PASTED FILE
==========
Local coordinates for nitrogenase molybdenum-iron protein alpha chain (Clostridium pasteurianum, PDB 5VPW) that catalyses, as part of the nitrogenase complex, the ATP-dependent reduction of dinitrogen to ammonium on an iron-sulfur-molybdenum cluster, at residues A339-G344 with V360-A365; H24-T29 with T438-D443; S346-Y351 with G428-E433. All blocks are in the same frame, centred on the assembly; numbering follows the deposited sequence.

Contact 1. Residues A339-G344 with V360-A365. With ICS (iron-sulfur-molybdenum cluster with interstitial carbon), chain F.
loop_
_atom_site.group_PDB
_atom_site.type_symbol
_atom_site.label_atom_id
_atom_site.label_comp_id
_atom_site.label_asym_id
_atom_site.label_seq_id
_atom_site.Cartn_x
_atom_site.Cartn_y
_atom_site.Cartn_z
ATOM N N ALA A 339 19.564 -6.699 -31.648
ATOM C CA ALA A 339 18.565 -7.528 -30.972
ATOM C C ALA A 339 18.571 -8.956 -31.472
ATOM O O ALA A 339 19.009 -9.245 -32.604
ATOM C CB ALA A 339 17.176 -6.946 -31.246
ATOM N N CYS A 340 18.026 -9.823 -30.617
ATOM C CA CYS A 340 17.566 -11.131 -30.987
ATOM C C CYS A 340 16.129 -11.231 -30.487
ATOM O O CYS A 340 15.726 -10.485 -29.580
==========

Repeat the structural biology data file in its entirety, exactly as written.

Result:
Local coordinates for nitrogenase molybdenum-iron protein alpha chain (Clostridium pasteurianum, PDB 5VPW) that catalyses, as part of the nitrogenase complex, the ATP-dependent reduction of dinitrogen to ammonium on an iron-sulfur-molybdenum cluster, at residues A339-G344 with V360-A365; H24-T29 with T438-D443; S346-Y351 with G428-E433. All blocks are in the same frame, centred on the assembly; numbering follows the deposited sequence.

Contact 1. Residues A339-G344 with V360-A365. With ICS (iron-sulfur-molybdenum cluster with interstitial carbon), chain F.
loop_
_atom_site.group_PDB
_atom_site.type_symbol
_atom_site.label_atom_id
_atom_site.label_comp_id
_atom_site.label_asym_id
_atom_site.label_seq_id
_atom_site.Cartn_x
_atom_site.Cartn_y
_atom_site.Cartn_z
ATOM N N ALA A 339 19.564 -6.699 -31.648
ATOM C CA ALA A 339 18.565 -7.528 -30.972
ATOM C C ALA A 339 18.571 -8.956 -31.472
ATOM O O ALA A 339 19.009 -9.245 -32.604
ATOM C CB ALA A 339 17.176 -6.946 -31.246
ATOM N N CYS A 340 18.026 -9.823 -30.617
ATOM C CA CYS A 340 17.566 -11.131 -30.987
ATOM C C CYS A 340 16.129 -11.231 -30.487
ATOM O O CYS A 340 15.726 -10.485 -29.580